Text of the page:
Ruth Etchells, who died on 8 August 2012, was both a Durham institution and a Durham treasure.
Following a brilliant school and university career in Liverpool, she taught English at Aigburth Vale High School in that city, after which she went on to lecture in English at Chester College of Education. In 1968, she came to Durham to teach in the English Department and to help shape the newly established Trevelyan College where she was later to be Vice-Principal. She was as an outstanding teacher of undergraduates. Her pioneering course on modern drama engaged students with the radically new literature of the 1960s: this was the era of Beckett, Osborne and Pinter. But what made her teaching so inspiring was the conviction that literature, poetry and drama were charged with issues of ultimate meaning in human life. I was an undergraduate at Oxford when she published her ground breaking and influential little book Unafraid to Be. Thanks to her, I began to learn how to discern God in art and culture. It proved an important catalyst in developing cross disciplinary engagement, not least in the emerging field of theology and literature whose early British home was in Durham.
However Ruth’s enduring contribution in Durham was as Principal of St John’s College between 1979 and 1988. St John’s is one of two Church of England recognised colleges within the University. Her appointment was a risky and courageous choice. She was a lay person taking on the leadership of a college that was responsible for the training of ordinands at Cranmer Hall. She was known as a scholar of English literature rather than as a theologian, despite her holding degrees in both. And of course she was a woman, the first female Principal of a Church of England theological college at a time when the Church did not ordain women to the priesthood and not much more than a decade after St John’s had begun to admit women undergraduates.
St John’s College, in the shadow of Durham Cathedral, faced big challenges in the 1980s. One of these was its need to demonstrate that it could not only hold its own academically but could also be financially sustainable. Ruth launched an ambitious refurbishment programme, established a rigorous undergraduate admissions policy, transformed John’s into a genuinely multi-disciplinary learning community and, possibly more than any other individual in its history, brought to the college the vision of a Christian community of learning and scholarship that could inhabit creative borderlands between the academy, the church and the wider world.
Ruth was not a cradle Anglican. Born in 1931, and the adopted daughter of a Congregational minister, it was only when she fell under the spell of Durham that she became a member of the Church of England. She made her first communion in the Cathedral’s Galilee Chapel, an event she would often recall as a kind of homecoming. Her service to the Church at both a national and international level was rich and varied. She served on the General Synod, the Doctrine Commission and the Crown Appointments Commission (as it was), as well as being present at the Lambeth Conferences of 1988 and 1998 as a theological adviser. She published a number of fine books on literature, prayer and spirituality. In recognition of her contribution to the wider church, Archbishop George Carey awarded her a Lambeth DD in 1992, an honour that meant a great deal to her, particularly since her own PhD thesis had been in a car that was stolen.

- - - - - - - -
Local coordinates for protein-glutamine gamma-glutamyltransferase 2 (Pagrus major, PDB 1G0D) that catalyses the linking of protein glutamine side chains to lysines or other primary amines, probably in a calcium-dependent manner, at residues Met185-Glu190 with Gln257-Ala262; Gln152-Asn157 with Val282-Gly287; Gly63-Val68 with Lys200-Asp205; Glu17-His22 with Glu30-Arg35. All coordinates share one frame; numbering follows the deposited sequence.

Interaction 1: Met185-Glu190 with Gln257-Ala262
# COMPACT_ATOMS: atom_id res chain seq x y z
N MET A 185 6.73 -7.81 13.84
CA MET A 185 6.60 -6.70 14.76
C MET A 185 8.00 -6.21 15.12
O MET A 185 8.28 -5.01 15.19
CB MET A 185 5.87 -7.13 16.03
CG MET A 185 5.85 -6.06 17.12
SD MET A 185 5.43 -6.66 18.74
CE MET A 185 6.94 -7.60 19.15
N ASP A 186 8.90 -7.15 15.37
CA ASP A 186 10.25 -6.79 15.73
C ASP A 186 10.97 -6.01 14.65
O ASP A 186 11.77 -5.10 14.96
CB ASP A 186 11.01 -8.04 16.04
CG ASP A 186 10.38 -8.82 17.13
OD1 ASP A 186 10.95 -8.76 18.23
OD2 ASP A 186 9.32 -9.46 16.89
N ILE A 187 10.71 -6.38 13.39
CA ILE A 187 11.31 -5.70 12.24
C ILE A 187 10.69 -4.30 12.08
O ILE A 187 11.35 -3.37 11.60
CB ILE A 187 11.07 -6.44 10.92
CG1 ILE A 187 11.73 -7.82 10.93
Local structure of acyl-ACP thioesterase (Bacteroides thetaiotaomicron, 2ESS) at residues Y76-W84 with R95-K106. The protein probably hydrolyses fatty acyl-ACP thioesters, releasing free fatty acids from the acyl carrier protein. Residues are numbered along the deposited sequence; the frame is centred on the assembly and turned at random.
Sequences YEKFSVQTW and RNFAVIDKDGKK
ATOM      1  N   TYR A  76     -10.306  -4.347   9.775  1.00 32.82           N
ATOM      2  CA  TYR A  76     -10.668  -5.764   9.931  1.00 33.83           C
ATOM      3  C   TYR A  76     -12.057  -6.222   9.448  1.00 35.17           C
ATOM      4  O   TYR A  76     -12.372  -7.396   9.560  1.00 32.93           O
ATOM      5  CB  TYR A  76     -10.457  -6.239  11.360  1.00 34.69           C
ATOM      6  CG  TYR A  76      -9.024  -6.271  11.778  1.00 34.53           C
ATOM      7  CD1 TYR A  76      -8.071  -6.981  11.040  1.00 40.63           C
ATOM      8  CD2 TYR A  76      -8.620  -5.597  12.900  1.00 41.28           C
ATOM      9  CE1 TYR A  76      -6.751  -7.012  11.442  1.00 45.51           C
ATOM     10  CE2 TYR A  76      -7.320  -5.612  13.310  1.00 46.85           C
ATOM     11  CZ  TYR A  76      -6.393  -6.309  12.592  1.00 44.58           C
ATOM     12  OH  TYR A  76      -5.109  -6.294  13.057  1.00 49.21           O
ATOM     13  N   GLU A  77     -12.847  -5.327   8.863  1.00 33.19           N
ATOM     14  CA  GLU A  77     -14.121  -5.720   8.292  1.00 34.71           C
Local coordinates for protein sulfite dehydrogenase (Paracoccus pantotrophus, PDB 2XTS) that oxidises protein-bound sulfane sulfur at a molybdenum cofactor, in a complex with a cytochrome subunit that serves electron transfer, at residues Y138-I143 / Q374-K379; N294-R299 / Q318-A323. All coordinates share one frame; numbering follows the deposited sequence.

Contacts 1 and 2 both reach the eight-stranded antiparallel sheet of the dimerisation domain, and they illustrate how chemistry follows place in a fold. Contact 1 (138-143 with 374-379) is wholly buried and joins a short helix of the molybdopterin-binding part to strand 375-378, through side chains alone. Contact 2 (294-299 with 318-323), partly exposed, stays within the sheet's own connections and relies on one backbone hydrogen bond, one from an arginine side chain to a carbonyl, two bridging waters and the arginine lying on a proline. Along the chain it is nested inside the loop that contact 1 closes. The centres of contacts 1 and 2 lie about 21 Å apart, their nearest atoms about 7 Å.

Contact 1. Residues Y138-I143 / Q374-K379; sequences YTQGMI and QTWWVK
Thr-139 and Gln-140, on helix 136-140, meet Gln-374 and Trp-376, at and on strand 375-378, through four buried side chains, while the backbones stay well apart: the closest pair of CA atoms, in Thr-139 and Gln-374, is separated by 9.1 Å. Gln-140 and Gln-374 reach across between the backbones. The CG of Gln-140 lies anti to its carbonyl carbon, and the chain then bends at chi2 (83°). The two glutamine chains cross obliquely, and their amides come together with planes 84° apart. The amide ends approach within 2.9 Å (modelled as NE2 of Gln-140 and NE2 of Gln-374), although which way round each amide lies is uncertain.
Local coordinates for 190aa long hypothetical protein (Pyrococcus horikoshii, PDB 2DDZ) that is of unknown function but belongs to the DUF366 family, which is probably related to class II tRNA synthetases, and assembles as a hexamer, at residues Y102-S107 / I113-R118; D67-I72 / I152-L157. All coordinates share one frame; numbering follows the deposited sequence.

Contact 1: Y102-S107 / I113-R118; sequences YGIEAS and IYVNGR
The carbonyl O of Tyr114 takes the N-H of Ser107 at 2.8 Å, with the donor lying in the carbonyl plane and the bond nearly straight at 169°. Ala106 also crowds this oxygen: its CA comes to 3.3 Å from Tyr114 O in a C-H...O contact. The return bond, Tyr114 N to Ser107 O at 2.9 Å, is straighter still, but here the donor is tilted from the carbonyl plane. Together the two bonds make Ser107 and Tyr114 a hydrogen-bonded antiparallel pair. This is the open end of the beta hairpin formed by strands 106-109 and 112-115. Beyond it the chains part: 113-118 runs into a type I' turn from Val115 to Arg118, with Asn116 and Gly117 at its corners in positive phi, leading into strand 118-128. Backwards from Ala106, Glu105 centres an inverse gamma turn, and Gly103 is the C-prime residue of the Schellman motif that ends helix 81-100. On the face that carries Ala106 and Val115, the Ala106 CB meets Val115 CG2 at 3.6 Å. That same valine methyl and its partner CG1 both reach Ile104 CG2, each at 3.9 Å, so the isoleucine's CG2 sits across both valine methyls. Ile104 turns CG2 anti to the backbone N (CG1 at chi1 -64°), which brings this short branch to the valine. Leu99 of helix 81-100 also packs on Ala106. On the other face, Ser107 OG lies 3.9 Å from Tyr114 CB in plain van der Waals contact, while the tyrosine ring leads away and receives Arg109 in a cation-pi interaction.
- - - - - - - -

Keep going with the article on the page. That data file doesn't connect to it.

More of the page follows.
Ruth was a fervent advocate of the ordination of women, but never sought it for herself, having a strong sense of vocation to ministry as a lay person (she was licensed as a lay worker in 1979). Her energies were unabated in retirement, whether as a pastor, writer, governor of, among other organisations, Durham High School for Girls, Ridley Hall Cambridge and Scargill House. She found time to take on the demanding role of Vice-Chair of Durham Family Health Services Authority. She discovered a new dimension of her creativity as a stained-glass artist: she has a window of the Annunciation in the High School. She served as a member of Durham Cathedral Council during my time as Dean, and regularly led the intercessions at the sung eucharist. No-one will ever forget her flair for words and the profound spirituality woven into her public ministry of prayer, preaching or reading the scriptures. She had a unique understanding of the power of language and how to put it to work in the service of God.
Ruth loved life, and relished open air and wide landscapes. Her camping ‘expotitions’ (her word, or rather Pooh’s) with friends and colleagues in a campervan were legendary. She delighted in big fry-ups in the open air. She loved animals including her dogs Bonnie and Saffy. But perhaps what she will most be remembered for is her remarkable gift of friendship. She had an uncanny insight into people, a kind, humane discernment seasoned by an appreciation of the absurd. It helped restore perspective and hope to many. She was the much-loved confidante of students and bishops alike: the world was still beating a path to Ruth’s door in Sherburn Hospital up to her death. Her friends who were with her in her last days have spoken of the radiance and peace with which she prepared for her final journey. She died full of days, leaving behind countless sweet and happy memories. May she rest in peace and rise in glory.
Durham, August 2012With acknowledgments to Margaret Masson, Anne Harrison and Rosemary Nixon